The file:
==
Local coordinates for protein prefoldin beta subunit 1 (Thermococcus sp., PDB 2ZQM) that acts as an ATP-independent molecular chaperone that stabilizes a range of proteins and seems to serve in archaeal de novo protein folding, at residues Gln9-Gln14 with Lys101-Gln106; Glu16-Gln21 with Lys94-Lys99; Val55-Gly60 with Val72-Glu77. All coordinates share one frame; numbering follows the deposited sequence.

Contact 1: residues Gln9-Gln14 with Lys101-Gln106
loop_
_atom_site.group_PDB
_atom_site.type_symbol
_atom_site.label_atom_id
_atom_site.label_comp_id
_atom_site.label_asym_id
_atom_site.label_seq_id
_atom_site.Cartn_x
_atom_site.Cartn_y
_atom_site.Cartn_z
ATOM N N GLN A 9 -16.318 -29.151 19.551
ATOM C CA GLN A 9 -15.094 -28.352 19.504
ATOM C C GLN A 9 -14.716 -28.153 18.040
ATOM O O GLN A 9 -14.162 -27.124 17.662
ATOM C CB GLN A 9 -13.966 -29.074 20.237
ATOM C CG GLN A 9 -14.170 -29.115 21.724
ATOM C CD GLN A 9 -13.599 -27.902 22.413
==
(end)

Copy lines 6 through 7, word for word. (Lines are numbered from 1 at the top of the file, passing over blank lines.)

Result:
_atom_site.label_atom_id
_atom_site.label_comp_id